Oil Losers and Winners; the Agenda; Twenty Years in Iraq; Guns and Liberty; Friends' Impact on Health

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Monday, August 02, 2010

The oil spill's surprisingly positive effects... for Gulf politicians; the week's agenda; the state-by-state legal struggle for adopted people to learn their birth history; twenty years since Iraq invaded Kuwait, triggering the first Gulf War; using toxic chemical dispersants to address a toxic oil spill; the relationship between gun ownership, sharpshooting and the notion of "American liberty"; why a healthy social life appears to contribute to a physically healthy life, as well. Katherine Lanpher hosts with John Hockenberry.

Top of the Hour: Severe Flooding in Pakistan, Morning Headlines

Shariyar Khan Bangash, an aid worker for World Vision, has visited some of the hardest-hit areas in Pakistan; headlines.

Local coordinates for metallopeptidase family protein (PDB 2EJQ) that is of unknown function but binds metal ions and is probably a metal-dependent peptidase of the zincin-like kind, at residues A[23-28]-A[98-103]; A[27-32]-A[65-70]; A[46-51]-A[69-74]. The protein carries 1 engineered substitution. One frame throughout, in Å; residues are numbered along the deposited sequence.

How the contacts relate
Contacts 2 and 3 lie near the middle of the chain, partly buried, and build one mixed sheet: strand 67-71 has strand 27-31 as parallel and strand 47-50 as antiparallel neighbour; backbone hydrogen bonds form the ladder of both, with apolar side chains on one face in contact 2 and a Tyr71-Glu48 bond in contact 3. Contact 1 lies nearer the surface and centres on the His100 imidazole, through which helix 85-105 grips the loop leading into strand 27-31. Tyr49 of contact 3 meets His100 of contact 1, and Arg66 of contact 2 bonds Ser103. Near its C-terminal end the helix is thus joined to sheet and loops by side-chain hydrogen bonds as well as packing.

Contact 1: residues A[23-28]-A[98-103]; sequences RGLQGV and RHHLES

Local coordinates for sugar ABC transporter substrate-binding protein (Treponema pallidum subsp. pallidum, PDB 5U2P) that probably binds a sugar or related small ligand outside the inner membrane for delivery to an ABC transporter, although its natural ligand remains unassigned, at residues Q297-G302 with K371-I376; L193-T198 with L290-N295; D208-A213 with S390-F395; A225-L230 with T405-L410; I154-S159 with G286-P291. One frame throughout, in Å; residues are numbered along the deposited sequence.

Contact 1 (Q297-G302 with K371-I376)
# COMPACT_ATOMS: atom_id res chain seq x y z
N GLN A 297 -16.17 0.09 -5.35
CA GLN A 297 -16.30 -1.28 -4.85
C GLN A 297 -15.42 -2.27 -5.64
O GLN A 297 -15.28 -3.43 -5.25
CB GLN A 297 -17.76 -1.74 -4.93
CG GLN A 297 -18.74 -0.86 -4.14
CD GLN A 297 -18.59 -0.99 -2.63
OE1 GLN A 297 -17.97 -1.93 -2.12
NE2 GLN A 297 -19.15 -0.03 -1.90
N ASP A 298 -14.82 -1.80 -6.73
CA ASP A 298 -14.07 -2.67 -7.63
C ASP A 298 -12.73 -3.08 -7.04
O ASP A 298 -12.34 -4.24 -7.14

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Oil Disaster Boon to Gulf Politicians

For many politicians along the Gulf Coast, the oil spill has had an unexpected positive spillover effect – increased exposure and popularity. With the clear exception of BP and its doomed CEO, Tony Hayward, the oil spill has given politicians the opportunity to bond more closely with their constituents along the Gulf Coast.

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Racial Tensions in Congress?

Two long serving African-American House lawmakers have run into ethics problems, and some in Washington say they are being unfairly targeted based on their race.

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MLB's Trade Deadline Winners and Losers